The foundation of most things in the Cryptocurrency space is a technology referred to as Blockchain. In fact, without Blockchain technology there most probably wouldn’t be any cryptocurrency projects, because it is the underlying technology that is implemented through various channels to make it all work.
A blockchain is a linked list of transactions stored on a network of computers.
This is probably the simplest definition of what a blockchain is, however it also obfuscates a lot of the technical complexity.
Attributes of blockchain
Blockchain Technology is the backbone of cryptocurrency which makes use of cryptography to keep the data secure.
Blockchain is a shared ledger, more commonly referred to as a ledger, allowing thousands of connected computers or servers to maintain a single, secured and immutable ledger enabling the execution of user transactions without involving any third party intermediaries.
The top three attributes of blockchains are:
- Decentralisation – Transactions are executed on a network of computers
- Immutable – Transactions cannot be changed once committed
- Transparent – Transactions can be viewed by anyone.
What is a Ledger
A ledger is a record of financial transactions. In accounting it is the principal book of accounts. It is a book in which all ledger accounts and related monetary transactions are maintained in a summarised and classified form. All accounts combined together make a ledger and form a permanent record of all transactions.
A crypto public ledger is a record-keeping system. The ledger maintains the identities of participants anonymously, their cryptocurrency balances, and a record of all the transactions executed between network participants.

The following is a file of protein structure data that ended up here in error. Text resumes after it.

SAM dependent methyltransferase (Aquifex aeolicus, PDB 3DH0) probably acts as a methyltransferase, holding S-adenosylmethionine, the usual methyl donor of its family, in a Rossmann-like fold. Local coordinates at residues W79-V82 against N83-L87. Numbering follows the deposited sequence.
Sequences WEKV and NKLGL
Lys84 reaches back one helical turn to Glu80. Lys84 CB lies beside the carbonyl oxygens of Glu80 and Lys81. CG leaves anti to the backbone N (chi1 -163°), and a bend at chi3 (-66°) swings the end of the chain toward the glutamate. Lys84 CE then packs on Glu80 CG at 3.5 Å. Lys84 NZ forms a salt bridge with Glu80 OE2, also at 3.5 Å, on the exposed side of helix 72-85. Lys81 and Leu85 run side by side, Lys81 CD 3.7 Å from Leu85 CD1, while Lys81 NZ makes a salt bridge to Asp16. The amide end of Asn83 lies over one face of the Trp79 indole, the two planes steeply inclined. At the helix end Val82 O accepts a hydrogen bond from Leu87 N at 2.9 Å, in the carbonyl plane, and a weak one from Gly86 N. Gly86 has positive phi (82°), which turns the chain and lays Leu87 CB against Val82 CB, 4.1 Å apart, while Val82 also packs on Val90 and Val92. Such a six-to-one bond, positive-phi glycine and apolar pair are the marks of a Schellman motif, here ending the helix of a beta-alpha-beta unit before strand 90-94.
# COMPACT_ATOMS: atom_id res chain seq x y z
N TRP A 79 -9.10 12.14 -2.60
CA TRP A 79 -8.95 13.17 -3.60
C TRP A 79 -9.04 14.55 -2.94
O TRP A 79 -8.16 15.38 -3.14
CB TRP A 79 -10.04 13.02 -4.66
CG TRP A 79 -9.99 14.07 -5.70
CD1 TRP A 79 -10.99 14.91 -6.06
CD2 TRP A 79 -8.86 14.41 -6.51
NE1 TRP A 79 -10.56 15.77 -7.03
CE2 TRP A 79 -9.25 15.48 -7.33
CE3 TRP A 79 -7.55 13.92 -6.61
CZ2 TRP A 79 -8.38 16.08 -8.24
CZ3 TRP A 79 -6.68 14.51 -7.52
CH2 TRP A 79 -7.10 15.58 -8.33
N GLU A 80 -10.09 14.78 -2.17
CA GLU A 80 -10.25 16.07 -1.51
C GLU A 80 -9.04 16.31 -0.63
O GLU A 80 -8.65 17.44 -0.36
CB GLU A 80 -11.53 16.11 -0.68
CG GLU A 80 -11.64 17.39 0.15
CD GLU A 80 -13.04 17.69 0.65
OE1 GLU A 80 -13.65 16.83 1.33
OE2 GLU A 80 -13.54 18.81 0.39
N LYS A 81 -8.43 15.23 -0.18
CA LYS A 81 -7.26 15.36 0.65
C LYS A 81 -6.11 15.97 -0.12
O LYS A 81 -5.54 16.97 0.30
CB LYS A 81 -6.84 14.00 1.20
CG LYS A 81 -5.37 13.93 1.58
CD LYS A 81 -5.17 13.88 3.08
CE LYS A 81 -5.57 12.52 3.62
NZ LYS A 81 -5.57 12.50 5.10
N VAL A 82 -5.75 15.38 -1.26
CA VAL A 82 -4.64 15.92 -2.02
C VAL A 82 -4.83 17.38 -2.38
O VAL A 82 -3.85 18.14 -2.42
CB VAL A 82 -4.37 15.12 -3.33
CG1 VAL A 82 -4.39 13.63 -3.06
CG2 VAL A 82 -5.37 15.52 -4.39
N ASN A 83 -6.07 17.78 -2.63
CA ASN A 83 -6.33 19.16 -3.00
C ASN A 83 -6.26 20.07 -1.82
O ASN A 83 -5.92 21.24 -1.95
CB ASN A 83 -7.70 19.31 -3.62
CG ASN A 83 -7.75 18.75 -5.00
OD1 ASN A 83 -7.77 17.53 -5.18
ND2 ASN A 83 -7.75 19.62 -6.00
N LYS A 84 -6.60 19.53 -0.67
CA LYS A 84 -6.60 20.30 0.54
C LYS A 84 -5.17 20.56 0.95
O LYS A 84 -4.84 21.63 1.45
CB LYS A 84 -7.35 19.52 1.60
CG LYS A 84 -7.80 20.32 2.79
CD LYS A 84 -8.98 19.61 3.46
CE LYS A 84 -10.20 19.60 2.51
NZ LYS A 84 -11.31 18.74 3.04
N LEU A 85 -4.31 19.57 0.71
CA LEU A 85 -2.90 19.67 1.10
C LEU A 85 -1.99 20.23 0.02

How blockchains work
A blockchain is made up of blocks which contain data of transactions. When a transaction is created over a blockchain network, a new block will be created, representing the new transaction. This new block is broadcast over the peer-to-peer network, consisting of computers, known as nodes, which then validate the transaction. A verified transaction can involve cryptocurrency, contracts, records, or any other valuable information.
A blockchain is a data structure of blocks that are chained together to form a collection of records, called a ledger, with cryptography being a key ingredient in the process.
Once a transaction is verified, it is combined with other blocks to create a new block of data for the ledger. For each new transaction, a secured block is created, which is secured and bound to each other using cryptographic principles. Whenever a new block is created, it is added to the existing Blockchain network confirming that it is secured and immutable.
Each block contains :
- A list of transactions
- A hash for the block
- The previous blocks hash
Data within each block is what is called its hash value which is generated by â€‹â€‹passing some data through a formula, and the result produced by the formula is called a hash. Usually, the hash is a string of characters, and hashes generated by a specific formula are always the same length, regardless of how much data you feed into it.
The hash serves as the unique digital fingerprint for each block. Along with a hash value, a checksum is also produced for a specific piece of data, and it verifies the authenticity of the data.
A hash function is a mathematical function with the following properties:
- An input of anything, i.e. string, number, floating number
- Produces a fixed size output as 128-bit hash outcome or even a 256-bitoutcome
- Collission resistant
- Hides data within it
The diagram below provides an illustration of how hash function can be used to generate a unique value for any input that is provided to it. The outcome of the hash function is also known as the digest hash sum .
A blockchain doesn’t have a storage mechanism; it has a set of protocols that govern the way in which information is forged.
I discuss how Blockchain technology uses cryptography in more detail because cryptography because as you explore more about blockchain technology you find that it makes heavy use of cryptography throughout.
Benefits of Blockchain
A blockchain is a distributed ledger, similar to a database, but rather than being controlled by a central authority the ledger is dispersed across multiple computers, which can be located all over the world and run by anyone with an Internet connection.
a blockchain is a ledger through which data is added and updated in real-time via consensus of the different nodes running the software in the network. An important note to add here is, that once the data is added to the ledger, it cannot be removed or edited like with a typical database.